1.5. The proposal for a regulation stipulates that every two years the Commission shall present to the Council and to Parliament a report on the application of the proposed measures.

1.6. Finally, the amount charged to the EC budget for the Community's financial contribution will be 15 million EUR annually for the period between the years 2000 and 2003.

2. General comments

2.1. The ESC welcomes this initiative at a time when the Common Agricultural Policy is going through a critical phase, with radical changes needing to be completed within the next few years.

2.2. These changes, which are designed to put the finishing touches to the European Union's new agricultural and agri-food model, will need to focus on bolstering the central pillars of that model, including the Union's role as an exporter of agri-food products.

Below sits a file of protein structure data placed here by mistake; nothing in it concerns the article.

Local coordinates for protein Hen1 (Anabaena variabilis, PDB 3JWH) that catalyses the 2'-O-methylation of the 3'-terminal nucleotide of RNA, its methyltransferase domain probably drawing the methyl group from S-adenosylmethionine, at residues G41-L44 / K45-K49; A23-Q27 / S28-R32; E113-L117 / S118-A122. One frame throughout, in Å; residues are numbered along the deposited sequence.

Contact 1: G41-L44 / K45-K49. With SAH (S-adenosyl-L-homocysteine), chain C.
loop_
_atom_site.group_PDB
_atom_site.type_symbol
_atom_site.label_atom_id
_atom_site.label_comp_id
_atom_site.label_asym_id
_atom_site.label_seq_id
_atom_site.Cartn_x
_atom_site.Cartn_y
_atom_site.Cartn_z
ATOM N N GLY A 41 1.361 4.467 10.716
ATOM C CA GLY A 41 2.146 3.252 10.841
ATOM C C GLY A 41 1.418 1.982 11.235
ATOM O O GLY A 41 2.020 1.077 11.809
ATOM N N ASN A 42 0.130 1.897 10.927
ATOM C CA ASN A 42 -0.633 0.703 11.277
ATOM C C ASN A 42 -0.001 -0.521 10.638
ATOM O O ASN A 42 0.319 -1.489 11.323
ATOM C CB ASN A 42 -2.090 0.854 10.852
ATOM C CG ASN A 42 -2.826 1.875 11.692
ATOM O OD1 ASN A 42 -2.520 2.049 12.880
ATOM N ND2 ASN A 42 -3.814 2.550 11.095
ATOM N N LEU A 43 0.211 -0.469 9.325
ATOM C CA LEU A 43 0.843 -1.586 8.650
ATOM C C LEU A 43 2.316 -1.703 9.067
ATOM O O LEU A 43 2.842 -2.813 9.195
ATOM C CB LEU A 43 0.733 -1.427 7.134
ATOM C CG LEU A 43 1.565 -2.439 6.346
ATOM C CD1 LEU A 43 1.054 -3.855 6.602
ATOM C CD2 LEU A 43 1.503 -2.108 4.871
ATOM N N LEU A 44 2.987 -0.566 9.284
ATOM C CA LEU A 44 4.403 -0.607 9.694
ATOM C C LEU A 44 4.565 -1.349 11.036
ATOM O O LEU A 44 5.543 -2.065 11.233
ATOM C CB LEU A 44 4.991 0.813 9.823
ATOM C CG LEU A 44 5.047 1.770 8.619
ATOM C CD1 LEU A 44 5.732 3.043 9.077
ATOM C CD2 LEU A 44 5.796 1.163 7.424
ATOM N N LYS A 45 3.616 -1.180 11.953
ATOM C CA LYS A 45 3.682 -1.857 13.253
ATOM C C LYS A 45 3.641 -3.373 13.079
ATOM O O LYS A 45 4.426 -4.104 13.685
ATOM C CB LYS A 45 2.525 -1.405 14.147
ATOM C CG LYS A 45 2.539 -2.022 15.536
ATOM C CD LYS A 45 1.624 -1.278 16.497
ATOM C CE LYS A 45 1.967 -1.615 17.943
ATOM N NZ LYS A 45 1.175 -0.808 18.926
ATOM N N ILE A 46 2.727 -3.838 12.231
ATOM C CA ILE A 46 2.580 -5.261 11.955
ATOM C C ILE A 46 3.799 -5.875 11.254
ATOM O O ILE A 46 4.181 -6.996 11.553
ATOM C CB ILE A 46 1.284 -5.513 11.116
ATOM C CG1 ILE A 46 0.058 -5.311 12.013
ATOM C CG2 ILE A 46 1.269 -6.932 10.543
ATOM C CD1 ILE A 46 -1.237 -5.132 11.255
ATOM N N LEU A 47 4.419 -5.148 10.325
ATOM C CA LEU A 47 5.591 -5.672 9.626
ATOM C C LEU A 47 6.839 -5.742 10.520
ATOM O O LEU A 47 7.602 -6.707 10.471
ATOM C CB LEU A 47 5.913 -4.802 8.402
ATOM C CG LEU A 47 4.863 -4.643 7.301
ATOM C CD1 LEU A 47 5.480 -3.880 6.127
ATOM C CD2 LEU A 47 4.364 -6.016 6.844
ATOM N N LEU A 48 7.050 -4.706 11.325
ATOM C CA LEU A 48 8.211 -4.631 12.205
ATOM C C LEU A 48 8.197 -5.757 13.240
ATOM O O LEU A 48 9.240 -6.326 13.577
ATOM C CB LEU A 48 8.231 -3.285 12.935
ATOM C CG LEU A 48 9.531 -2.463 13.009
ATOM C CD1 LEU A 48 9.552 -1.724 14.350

2.3. To achieve this, it is necessary to improve the competitiveness of Europe's agricultural and agri-food sector both within the single market and in non-EU countries and to maintain the reputation Europe has acquired over recent times for being a world agricultural leader.

2.4. The Committee supports the idea that one of the best ways of maintaining and improving Europe's position is to support its export drive. Support is needed for the following reasons:

2.4.1. European agricultural, agri-food and forestry products undoubtedly offer wide variety and high quality, which is an excellent reason why they should be promoted and why their consumption should be encouraged in third countries.

2.4.2. All countries in the world, and especially our leading commercial partners and competitors (USA, Japan, Canada...), have a long-standing policy of actively promoting their products.

2.4.3. Product-promotion policies are neutral in the eyes of the World Trade Organization (WTO) and would undoubtedly help the European Union to foster the image and quality of our products on international markets.

2.4.4. There is also a general tendency to reduce export subsidies under the Marrakesh Agreement.

2.4.5. Finally, the promotion of EU agricultural, agri-food and forestry products in third countries would be a way of backing Member States' own export campaigns and this would be consistent with the principles of subsidiarity and complementarity.